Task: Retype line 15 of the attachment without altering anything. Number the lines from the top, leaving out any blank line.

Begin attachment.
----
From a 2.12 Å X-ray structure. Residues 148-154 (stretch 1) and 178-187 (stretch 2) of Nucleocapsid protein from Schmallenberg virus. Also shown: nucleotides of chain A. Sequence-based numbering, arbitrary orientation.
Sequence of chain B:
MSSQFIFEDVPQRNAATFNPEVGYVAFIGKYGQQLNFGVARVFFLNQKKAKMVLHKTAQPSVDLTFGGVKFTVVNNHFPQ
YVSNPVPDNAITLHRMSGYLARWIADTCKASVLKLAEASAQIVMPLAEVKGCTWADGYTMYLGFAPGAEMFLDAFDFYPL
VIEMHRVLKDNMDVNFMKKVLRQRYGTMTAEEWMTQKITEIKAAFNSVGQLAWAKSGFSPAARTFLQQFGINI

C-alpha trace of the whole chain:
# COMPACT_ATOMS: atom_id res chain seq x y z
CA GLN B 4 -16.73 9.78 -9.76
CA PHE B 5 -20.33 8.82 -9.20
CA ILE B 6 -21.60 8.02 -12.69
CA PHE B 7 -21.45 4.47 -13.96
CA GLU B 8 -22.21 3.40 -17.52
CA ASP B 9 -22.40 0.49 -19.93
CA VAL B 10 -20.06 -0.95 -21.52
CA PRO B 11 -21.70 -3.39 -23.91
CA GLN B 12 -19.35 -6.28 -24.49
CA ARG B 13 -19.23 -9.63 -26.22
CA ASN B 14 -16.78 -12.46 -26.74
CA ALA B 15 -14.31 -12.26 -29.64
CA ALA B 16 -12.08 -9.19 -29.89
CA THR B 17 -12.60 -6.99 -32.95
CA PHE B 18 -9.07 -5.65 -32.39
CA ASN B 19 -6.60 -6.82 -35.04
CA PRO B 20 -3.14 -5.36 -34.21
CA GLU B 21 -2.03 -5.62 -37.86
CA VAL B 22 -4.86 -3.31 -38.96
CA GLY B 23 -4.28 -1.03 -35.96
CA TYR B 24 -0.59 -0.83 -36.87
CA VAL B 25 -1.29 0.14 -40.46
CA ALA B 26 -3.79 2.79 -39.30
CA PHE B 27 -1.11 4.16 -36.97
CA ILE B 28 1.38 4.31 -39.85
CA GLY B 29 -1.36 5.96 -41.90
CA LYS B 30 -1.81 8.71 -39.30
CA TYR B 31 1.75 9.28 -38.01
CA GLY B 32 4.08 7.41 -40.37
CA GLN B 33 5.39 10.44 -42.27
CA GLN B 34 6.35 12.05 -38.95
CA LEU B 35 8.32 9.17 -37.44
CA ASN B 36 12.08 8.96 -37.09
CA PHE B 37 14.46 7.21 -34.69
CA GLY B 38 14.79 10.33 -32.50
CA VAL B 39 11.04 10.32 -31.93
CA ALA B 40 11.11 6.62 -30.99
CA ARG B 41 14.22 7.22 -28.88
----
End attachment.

CA PRO B 11 -21.70 -3.39 -23.91